Different tables (and different player pairs) may invent different ways of doing this. Some examples: "Hi, Tom, it's Mary", "Mary to Tom", "Mary -> Tom", "To Tom, From Mary", "Mary is asking Tom right now", etc.
Some methods may be more informal, or buried in content of the message: "Tom, Letter Q. This is Mary, by the way", "That T message was for Tom. It's Mary", "I just sent that message. This is Tom. No, the other message."
Hangman was chosen because it has several properties that force concepts of internet protocols to come out. Hangman has a relatively fixed size message length, a need to encode information (e.g. letters), to and from addressing, and a verification message (hit or miss).
This activity should be done with absolutely NO TALKING.
Without talking, communication protocols will organically come out as we try to play the game in the silent message network.
After students finish the Silent Message Network round, give them a brief opportunity to refine their protocols by considering the following questions.
What protocol have you been using? Did you have a protocol at all?
How can you standardize your communication?
How do you make your message as clear as possible?
How do you make your message as efficient (short/easy to interpret) as possible?
Broadcast Hangman Round 2
After you have had a chance to coordinate and refine your protocols, try out on a fresh game. Return to the message network, start a new game and test out your protocol. Stick to the No Talking rule. If necessary, use a clean copy of the Broadcast Hangman Game Board for use in this round.
At this point, playing the game is less important than moving towards developing a clear and efficient protocol.
You might notice that a concise protocol makes it harder for you as humans to play the game, but be reminded that you are the computers in this activity.
Why would it be important to keep the message short and standardized? Make a connection to the protocols from previous lessons: Sending Numbers and Sending Text.
Invent a Binary Protocol for Hangman
Previously you came up with a method for exchanging messages on an open broadcast channel to play multiple games of Hangman at once. Now that you've played Hangman this way, with your group or with a partner, use the "Invent a Binary Protocol for Hangman" resource to describe an efficient binary protocol for playing a 3-person game of Hangman that can be played accurately over a silent message passing network. Let "efficient" mean that your protocol uses the smallest reasonable number of bits (each bit holds a 0 or 1) to make messages for Hangman that still contain all of the necessary information for playing the game. The following questions should help students create more efficient protocols.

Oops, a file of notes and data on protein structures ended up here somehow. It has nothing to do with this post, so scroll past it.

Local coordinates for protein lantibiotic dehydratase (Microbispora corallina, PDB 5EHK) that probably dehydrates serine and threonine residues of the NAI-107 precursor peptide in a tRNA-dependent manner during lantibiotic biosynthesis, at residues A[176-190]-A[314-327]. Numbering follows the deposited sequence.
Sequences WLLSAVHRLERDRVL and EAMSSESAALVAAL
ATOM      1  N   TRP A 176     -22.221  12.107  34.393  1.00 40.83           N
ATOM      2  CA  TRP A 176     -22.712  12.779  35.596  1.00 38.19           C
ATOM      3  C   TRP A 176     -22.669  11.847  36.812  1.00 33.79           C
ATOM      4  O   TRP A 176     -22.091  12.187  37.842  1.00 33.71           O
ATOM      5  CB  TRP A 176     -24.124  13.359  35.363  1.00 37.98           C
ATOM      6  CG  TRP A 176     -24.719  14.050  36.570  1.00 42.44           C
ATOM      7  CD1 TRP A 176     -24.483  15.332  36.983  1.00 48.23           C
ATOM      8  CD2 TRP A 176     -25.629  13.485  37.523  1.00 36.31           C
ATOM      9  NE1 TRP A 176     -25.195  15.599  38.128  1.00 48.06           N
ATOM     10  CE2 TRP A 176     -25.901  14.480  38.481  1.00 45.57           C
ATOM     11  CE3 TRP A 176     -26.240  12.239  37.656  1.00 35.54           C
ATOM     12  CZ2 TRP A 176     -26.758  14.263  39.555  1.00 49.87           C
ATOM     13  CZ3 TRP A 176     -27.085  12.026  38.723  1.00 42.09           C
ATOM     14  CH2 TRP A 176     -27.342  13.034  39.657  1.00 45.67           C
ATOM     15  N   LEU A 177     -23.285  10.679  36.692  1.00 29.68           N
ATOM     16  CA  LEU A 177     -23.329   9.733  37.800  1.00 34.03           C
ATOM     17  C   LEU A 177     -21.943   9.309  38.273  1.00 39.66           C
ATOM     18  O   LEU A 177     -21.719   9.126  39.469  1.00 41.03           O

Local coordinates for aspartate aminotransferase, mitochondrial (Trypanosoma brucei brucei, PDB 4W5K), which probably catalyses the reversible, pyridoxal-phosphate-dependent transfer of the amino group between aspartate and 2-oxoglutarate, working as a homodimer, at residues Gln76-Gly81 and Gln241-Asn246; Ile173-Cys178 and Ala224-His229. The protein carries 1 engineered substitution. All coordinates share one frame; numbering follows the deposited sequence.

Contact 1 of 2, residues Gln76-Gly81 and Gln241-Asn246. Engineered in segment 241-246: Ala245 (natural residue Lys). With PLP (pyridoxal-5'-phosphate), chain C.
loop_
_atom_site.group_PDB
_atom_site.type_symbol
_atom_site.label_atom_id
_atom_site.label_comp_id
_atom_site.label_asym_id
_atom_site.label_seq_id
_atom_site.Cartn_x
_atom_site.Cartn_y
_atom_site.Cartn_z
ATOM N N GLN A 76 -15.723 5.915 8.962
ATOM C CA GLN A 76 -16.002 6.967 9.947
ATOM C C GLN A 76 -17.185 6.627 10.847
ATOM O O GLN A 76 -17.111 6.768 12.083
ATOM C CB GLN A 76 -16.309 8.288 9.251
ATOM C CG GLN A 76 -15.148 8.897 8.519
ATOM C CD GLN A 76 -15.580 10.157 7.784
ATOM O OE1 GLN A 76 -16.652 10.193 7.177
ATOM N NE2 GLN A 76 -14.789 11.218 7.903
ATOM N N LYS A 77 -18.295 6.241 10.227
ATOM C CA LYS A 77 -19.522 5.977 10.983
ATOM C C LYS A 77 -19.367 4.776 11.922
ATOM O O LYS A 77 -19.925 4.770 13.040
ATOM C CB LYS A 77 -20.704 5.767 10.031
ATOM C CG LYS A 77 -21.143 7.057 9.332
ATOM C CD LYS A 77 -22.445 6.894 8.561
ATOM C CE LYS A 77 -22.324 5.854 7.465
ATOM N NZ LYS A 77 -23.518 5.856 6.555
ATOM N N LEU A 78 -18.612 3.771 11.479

How will you standardize the recipient and sender addresses?
Should you encode people's names or (hint) use a number?
How would a recipient of your message know where address ends and the other begins?
What other information do you need to include?
Discuss and Share
"Did any other group do something similar? or something completely different?"
"What pieces of information were common across all of the protocols? Sender, recipient, word choice, hit/miss info."
"If we were to play a different game, what data would stay the same? What would change?"
A good solution uses a numeric address (not tied to a person's name) and a fixed length message. The number allows you to uniquely identify players (like a phone number) and having a fixed length helps know where each "chunk" of the message starts and ends.
How many bits do you need for addresses? -- For each person playing Hangman each should have a unique ID (e.g. 2 people need 1 bit, 3 people need 2 bits, 8 people would need 3 bits). This means that each player can have a unique code.
How many bits are needed for the total message? -- Answers to this will vary and creativity should be encouraged.
However, it should be evident from the students' protocols that they recognize the fundamental elements of the game and what might be able to be compressed into only a few bits.
It turns out computers on the Internet are addressed in a similar way to phones for many of the same reasons. The real addresses used on the Internet are called "Internet Protocol Addresses" or IP Addresses for short. Have students watch this video and complete the accompanying Video Guide in the Resources section.
To improve communication in playing Hangman your group invented a:
Which of the following information is not necessary in your protocol to play Hangman?
Even with a good protocol, what are some of the privacy and security challenges of playing Broadcast Hangman across a network?
Security and Privacy: If the messaging scheme your group designed was really used on the Internet, what could go wrong in terms of security and privacy? Think about what a malicious person could do. What if the messages sent weren't about a game but about something more personal like a conversation with a friend, some medical information, or communicating with a bank?
The structure of the internet allows anyone to create a fake return address. Bob could send you a message and claim it's "from Alice," and you'd have no way to confirm who sent it if the sender did not include a digital signature.
When you broadcast over a network there can be little expectation of privacy, anyone in the network can view messages that are sent over that network.